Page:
When students practice working in teams with expert guidance from teachers, they learn to collaborate, communicate and resolve conflicts. When they develop their ability to identify and manage their emotions, they are more able to persevere when faced with challenges.
Growth mindset, self-efficacy, self-management and social awareness: These behaviors are crucial to doing well in school and in life. So we teach them while also teaching math and reading.
At the San Francisco Unified School District, we care so much about these skills that we hold our schools accountable to teach them — in education speak, we call them Social and Emotional competencies. It’s part of our “School Quality Improvement Index,” which measures not only a school’s academic achievements, but its students social-emotional learning (SEL) and the overall school climate.
You may be thinking, “You can’t ‘test’ these kinds of things.” I couldn’t agree more. We don’t test students on whether they have a growth mindset. We gather data from several places.
We survey students on how they think about themselves as a learner and if they feel safe. We track their absenteeism. We take a look at the number of suspensions at each school. We also ask families detailed questions about their experiences and observations. Our social-emotional measures are intentionally weighted low on our index because this is new, and we will see how these affect overall Index scores over time. We do not use any of these measurements to evaluate teachers.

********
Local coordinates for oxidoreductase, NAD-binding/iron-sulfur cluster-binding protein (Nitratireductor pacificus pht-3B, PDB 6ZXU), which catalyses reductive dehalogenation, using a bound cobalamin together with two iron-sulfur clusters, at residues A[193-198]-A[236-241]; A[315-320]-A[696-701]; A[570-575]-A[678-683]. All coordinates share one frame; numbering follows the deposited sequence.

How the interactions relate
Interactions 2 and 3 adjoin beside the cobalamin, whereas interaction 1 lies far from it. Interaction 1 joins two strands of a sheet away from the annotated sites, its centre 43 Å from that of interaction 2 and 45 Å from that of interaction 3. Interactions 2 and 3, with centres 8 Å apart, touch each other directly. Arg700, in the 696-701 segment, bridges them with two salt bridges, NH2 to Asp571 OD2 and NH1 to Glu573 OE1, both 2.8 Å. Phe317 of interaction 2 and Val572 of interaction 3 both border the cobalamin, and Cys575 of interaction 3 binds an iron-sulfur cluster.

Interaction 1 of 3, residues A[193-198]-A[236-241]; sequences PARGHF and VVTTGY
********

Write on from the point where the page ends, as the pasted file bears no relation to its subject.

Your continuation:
Research tells us SEL yields academic, social and emotional benefits for students. Analysis of 213 rigorous studies of SEL in schools has shown us things like:
• Better academic performance: Achievement scores an average of 11 percentile points higher than students who did not receive SEL instruction;
• Improved attitudes and behaviors: Greater motivation to learn, deeper commitment to school, increased time devoted to schoolwork and better classroom behavior;
• Fewer negative behaviors: Decreased disruptive class behavior, noncompliance, aggression, delinquent acts and disciplinary referrals; and
• Reduced emotional distress: Fewer reports of student depression, anxiety, stress and social withdrawal.
We’ve only just begun. The SFUSD and a handful of other districts — we are part of CORE, a nonprofit organization that provides collaboration between nine California school districts — are pioneers in creating a more holistic school accountability system.
And it just makes sense. We believe in teaching the whole child.
Holding ourselves accountable for social-emotional learning, along with rigorous academics, we go way beyond looking at test scores to make sure we are doing our job.
Richard Carranza is superintendent of the San Francisco Unified School District.